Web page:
Integrating two solutions (related to the Calif. bill thread)

From: Jim March <1_dot_jim_dot_march_at_gmail_dot_com>
Date: Wed Jan 21 2009 - 11:30:59 CST

Folks,

Let's step back a sec and look at the landscape here.

There are four reform solutions on the table right now:

1) Improve the oversight process (mostly meaning Federal level - EAC,
ITAs, NIST, etc.). This is doomed, no further discussion needed I
don't think...it flat out can't work, nowhere near enough eyeballs on
the code even if the eyeballs are honest.

2) Hand-count paper ballots. Not "as" doomed, but still difficult and
with crap like solvent washing or ballot switcheroos, not totally safe
either.

3) Open-source vs. closed-source systems (OVC's thing). As is being
thrashed out now, even with open source there are issues related to
firmware hacking (a significant threat!), falsified code in the field
and how you block that, etc. To reiterate: right now OVC's top
potential customer in LA (Dean Logan) is as far as I'm concerned a
confirmed crook who at *best* covered up criminal wrongdoing in
Seattle...and at worst outright stole the WA governor's race. Still
and all, OVC's proposed solution is way better than the
Diebold/Sequoia/Hart/ES&S/etc retards.

4) Post-election public scanning - now and forever likely to be called
"The Humboldt Solution". In this model paper ballots are used, and
then publicly scanned on high-speed standard commercial scanners.
CDs/DVDs/whatever of the ballot images are handed out to observers
right there AND shipped up to the Internet so that in case an election
looks wonky, we can gather the necessary eyeballs from across the
country or even world and do a distributed hand-count after the fact.
There are some very basic rules that have to be applied: for starters,
the system that produces the scans must be totally standalone and NOT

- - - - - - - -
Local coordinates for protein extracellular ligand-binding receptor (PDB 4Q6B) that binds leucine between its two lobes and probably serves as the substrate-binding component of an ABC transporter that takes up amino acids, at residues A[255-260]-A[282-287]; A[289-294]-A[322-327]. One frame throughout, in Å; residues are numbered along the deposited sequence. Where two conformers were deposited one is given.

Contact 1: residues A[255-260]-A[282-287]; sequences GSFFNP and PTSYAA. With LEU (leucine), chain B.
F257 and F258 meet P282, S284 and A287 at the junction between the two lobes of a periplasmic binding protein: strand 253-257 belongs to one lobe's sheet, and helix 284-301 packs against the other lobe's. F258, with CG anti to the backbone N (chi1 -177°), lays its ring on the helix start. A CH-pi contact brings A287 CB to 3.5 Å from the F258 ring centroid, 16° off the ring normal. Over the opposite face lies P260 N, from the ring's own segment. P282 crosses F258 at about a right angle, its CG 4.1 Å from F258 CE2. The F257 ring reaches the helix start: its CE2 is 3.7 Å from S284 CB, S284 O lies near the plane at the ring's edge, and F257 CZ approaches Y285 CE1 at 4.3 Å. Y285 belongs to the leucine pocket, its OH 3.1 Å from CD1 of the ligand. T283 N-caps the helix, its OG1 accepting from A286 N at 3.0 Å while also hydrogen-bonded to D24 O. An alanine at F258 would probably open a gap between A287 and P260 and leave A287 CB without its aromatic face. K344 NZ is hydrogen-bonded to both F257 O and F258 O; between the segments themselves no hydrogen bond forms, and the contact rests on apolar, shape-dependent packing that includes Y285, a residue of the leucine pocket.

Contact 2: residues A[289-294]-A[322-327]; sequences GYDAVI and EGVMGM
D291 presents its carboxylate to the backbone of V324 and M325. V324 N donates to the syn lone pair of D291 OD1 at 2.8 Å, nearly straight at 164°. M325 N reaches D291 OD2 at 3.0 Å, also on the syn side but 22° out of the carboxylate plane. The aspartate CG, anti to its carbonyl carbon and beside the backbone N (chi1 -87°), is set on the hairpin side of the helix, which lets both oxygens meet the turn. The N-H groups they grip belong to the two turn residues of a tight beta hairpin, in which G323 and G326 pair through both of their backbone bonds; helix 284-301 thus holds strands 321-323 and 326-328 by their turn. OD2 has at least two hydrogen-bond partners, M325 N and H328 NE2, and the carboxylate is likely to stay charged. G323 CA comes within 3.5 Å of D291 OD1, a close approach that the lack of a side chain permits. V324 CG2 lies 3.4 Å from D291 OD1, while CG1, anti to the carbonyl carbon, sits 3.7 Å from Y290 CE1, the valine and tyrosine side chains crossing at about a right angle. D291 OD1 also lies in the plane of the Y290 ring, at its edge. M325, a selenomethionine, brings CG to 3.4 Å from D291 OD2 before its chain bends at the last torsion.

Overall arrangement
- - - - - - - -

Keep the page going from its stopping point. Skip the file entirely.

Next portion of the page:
contain any Optical Character Recognition (OCR) software or hardware,
or any pre-programmed information on ballot layouts/styles/contents.
This is an example of "artificial stupidity": the scanning station
can't be rigged to cheat in software or hardware because it doesn't
know enough about the ballot graphic images to cheat. This worked
spectacularly well in Humboldt County, where hundreds of dropped votes
and a new Diebold bug were discovered via this process. Hardware
costs are surprisingly low: a station about to scan over 100 ballots a
minute double sided can be set up for around $16k tops...two or three
of these in a big county would offer enough performance plus some
failure redundancy.

Both 3 and 4 are really tied into general openness principles, and
hence could be supported in the same bill as they're not only "not
mutually exclusive", they're mutually supporting - both work better
with both present.

What I'm asking is, can we integrate the Humboldt solution with OVC's
overall gameplan, maybe going so far as to code it into the proposed
bill? Now, I'm not saying this is a demand, it's a suggestion and
please take it that way. But I will tell you Black Box Voting is
going to be pushing "Humboldt scanning" as "part of the complete
package" of necessary reforms (including more transparency) and very
likely the most important bit even over and above open source itself.
Properly run and monitored, with touchscreens totally out of the
picture, this type of post-processing scan could in theory allow a
county to continue running crapola gear (even Diebold!) safely -